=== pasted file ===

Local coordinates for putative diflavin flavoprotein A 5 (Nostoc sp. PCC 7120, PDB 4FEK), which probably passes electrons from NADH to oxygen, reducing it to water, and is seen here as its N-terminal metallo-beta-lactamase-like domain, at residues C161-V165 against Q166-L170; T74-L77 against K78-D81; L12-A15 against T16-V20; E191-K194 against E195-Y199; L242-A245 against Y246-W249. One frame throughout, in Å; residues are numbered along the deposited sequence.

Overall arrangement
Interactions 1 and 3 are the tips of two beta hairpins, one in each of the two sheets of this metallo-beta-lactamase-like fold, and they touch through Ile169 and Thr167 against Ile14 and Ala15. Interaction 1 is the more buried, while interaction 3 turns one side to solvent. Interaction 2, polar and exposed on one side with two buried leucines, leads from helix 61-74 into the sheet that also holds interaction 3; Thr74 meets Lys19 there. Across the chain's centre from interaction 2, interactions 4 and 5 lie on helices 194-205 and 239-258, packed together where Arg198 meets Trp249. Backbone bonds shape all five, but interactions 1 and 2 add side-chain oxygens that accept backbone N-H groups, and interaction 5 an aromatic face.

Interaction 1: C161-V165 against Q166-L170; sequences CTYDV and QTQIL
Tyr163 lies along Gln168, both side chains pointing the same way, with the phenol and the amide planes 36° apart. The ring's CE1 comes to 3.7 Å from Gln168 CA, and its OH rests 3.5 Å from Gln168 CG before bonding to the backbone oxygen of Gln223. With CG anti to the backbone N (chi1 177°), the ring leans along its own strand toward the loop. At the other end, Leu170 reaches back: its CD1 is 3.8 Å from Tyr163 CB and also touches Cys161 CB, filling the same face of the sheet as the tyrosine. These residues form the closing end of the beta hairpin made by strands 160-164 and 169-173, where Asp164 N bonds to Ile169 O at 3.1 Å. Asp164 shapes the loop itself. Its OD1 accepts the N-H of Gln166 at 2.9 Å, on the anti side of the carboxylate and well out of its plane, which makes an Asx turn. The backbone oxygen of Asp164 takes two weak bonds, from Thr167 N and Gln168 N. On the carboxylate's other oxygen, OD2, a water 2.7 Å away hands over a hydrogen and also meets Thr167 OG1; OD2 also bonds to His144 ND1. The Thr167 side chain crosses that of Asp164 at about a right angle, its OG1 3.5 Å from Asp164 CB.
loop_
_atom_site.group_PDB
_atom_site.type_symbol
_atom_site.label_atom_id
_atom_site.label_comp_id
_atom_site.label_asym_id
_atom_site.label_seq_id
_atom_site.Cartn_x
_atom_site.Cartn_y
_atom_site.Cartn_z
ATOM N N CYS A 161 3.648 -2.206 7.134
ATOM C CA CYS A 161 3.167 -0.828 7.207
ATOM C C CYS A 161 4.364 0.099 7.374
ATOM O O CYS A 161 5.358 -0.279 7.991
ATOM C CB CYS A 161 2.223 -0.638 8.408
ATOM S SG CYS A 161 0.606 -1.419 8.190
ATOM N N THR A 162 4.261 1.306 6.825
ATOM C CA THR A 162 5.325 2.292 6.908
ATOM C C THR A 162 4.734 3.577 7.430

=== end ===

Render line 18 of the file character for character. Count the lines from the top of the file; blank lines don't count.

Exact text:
ATOM C C CYS A 161 4.364 0.099 7.374